Advocacy & marketing go hand-in-hand

(A Ready. Set. Share. contributing post on HandmadeinPA.org)

On Monday, April 30th, three of us from the office headed to Harrisburg for Citizens for the Arts in PA’s first Arts & Culture Legislative Visits Day.   It seems we end up in Harrisburg at least once a year to do visits and while it is not the favorite part of my job, it is a necessity.

We had appointments with four legislators and/or their staff, and so we headed around the capitol building armed with our fact sheet from Citizens for the Arts and our own information piece.  Our first stop was Senator Scarnati’s office.  While we were not able to meet with the Senator himself, we did spend 20-25 minutes chatting with members of his staff.

Just prior to leaving the office, we asked the staff what they appreciate seeing from us and how we could be best prepared for these periodic visits.  Facts and figures summarized on one sheet was the number one answer, as expected, but the second item suggested was something creative that talks about who we are (we handed out a small, colorful booklet created by one of our staff).  Legislative staff, especially in the capitol offices, are often approached by many organizations who they just don’t work with on a daily basis and who they’re not familiar with.  And the best part of the visit – as we were leaving, a staffer (a male staffer) commented on the “artisan jewelry” I was wearing.  The necklace was made by Paul & Cathy Stalker of Tioga, PA – a town within the Senator’s district.

This scenario repeated itself throughout the day and ended up being a great advertisement for not only Paul & Cathy, but also small artisan shops in general and thePA Artisan Trails (Paul & Cathy are members of the PA Wilds Artisan Initiative).

It was also great to see tables set up by the PA Artisan Trails Initiative, the PA Guild of Craftsmen and several Guild members.  All reinforcing the information we had shared with legislative staff, particularly comments on economic development and partnerships with tourism and museum folks.

A day of advocacy also became a day of marketing.

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Don’t forget the personal touch

(A Ready. Set. Share. contributing post on www.handmadeinpa.net)

So much of what we focus on in communications and marketing these days is focused on social media – what to do, what not to do, statistics, and infographics.  But don’t forget the most powerful tools out there – face-to-face conversations and word-of-mouth.

Over the past two months, my colleague and I have been going out to visit with various community groups to test our version of what we think our community knows we do and what our community actually thinks we do.  And while most of the time what we think the public knows about us is, in fact, true, there have been a couple incidences where people did not know information that we felt was common knowledge.  Not a good thing when trying to develop support.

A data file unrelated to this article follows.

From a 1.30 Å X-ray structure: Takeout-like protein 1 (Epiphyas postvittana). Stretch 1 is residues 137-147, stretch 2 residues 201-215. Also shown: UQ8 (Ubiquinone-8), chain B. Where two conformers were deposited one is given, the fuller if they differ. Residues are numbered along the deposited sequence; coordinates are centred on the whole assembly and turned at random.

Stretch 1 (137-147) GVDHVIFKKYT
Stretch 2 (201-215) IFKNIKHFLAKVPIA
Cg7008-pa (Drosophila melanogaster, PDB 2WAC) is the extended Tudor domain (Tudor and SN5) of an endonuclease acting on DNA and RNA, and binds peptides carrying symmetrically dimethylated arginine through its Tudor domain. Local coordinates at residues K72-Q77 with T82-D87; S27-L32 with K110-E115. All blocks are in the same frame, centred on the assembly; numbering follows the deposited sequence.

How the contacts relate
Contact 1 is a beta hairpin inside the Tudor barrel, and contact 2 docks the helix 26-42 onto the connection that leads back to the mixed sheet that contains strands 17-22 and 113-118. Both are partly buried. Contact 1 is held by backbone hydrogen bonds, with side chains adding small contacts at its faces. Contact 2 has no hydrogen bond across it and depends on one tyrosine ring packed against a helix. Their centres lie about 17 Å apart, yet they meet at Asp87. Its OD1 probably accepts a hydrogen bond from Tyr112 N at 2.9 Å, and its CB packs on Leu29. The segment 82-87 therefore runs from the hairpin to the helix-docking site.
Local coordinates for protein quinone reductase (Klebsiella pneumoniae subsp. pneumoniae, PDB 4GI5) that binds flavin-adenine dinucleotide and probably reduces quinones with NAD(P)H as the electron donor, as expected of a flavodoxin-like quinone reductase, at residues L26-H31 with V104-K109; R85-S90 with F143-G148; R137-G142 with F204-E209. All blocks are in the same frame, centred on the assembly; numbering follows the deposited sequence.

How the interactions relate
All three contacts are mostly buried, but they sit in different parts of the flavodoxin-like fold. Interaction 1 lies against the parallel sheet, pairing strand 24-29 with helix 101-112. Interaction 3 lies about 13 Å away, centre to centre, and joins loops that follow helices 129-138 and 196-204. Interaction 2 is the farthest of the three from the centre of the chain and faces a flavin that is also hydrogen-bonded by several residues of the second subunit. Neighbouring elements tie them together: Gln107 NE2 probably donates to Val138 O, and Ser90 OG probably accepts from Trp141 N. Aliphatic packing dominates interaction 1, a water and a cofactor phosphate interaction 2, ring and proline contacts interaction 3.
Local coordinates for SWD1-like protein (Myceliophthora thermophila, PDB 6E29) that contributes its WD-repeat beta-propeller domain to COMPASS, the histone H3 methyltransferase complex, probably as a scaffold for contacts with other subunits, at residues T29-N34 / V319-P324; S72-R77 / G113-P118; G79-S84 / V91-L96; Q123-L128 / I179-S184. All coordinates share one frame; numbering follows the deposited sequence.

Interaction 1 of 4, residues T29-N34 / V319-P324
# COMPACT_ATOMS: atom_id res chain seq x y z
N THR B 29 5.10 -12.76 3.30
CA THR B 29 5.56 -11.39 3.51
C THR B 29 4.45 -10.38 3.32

No matter how many press releases we put out; no matter how matter articles (with pictures) our local newspaper carried; no matter how much posting on Facebook or tweeting on Twitter; no matter how many e-Newsletters or e-Postcards.  The information was either not getting to them or not sinking in.  But since starting the face-to-face meetings, the interest and response has been exciting.  People have come to us, rather than us going to them.

So, no matter how much I love technology and know the power of using social media and other electronic forms of communication, I will always bow to the effectiveness of a face-to-face talk and the power of word-of-mouth.  The point to my ramblings…don’t forget to get out of your studio every once in a while.

Retreating to the PA Wilds

(A Ready. Set. Share. contributing post on www.handmadeinpa.net)

This week my work schedule includes a multi-day meeting at the Nature Inn at Bald Eagle State Park, so as I retreat to the PA Wilds, I’m also retreating from the topic of marketing/social media to share the wonders of the Inn with you.

The Nature Inn at Bald Eagle State Park (Howard, PA) opened its doors in September 2010.  The Inn is the first State Park-owned full-service lodging facility located in aPennsylvania State Park.  The Inn was built with nature in mind and features “green” amenities and an ecological design featuring: reduced stormwater runoff; habitat restoration; native, water-efficient landscaping; a 2,800-gallon rainwater harvesting system; and lots more Park-friendly designs.

But perhaps one of my favorite aspects of the Inn, other than the fabulous views of Foster Joseph Sayers Lake, is the use of local artists’ work throughout the interior.  From the main lobby which features a glass mosaic by Dave Haring of Cat’s Eye Stained Glass to the bird prints by Ned Smith (20th century Pennsylvania artist and naturalist) found in each room throughout the Inn, the Inn offers a true local flavor not found in most lodging facilities.  The butternut wooden fireplace mantel in the common room was handmade by Briar Hill Rustic Furniture along with oak frames by Elkwood Arts and two large wooden chainsaw-carved sculptures by Appalachian Arts.  The inclusion of these items was a big step for the State Park system – and for that they get a big two thumbs up!